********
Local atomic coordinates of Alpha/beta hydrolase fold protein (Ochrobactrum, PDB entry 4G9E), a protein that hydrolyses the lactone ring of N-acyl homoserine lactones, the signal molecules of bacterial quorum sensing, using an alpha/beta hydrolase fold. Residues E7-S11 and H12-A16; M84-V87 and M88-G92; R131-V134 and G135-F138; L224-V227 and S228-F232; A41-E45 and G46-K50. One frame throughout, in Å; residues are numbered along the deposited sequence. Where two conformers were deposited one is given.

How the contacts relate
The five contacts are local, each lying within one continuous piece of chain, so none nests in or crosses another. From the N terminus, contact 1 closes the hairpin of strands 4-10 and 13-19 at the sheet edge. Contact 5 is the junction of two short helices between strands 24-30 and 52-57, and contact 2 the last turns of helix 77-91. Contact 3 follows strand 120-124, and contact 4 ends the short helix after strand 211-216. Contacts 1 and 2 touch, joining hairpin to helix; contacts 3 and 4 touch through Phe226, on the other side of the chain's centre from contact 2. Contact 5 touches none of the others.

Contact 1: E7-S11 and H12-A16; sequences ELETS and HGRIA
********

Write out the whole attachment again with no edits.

Local atomic coordinates of Alpha/beta hydrolase fold protein (Ochrobactrum, PDB entry 4G9E), a protein that hydrolyses the lactone ring of N-acyl homoserine lactones, the signal molecules of bacterial quorum sensing, using an alpha/beta hydrolase fold. Residues E7-S11 and H12-A16; M84-V87 and M88-G92; R131-V134 and G135-F138; L224-V227 and S228-F232; A41-E45 and G46-K50. One frame throughout, in Å; residues are numbered along the deposited sequence. Where two conformers were deposited one is given.

How the contacts relate
The five contacts are local, each lying within one continuous piece of chain, so none nests in or crosses another. From the N terminus, contact 1 closes the hairpin of strands 4-10 and 13-19 at the sheet edge. Contact 5 is the junction of two short helices between strands 24-30 and 52-57, and contact 2 the last turns of helix 77-91. Contact 3 follows strand 120-124, and contact 4 ends the short helix after strand 211-216. Contacts 1 and 2 touch, joining hairpin to helix; contacts 3 and 4 touch through Phe226, on the other side of the chain's centre from contact 2. Contact 5 touches none of the others.

Contact 1: E7-S11 and H12-A16; sequences ELETS and HGRIA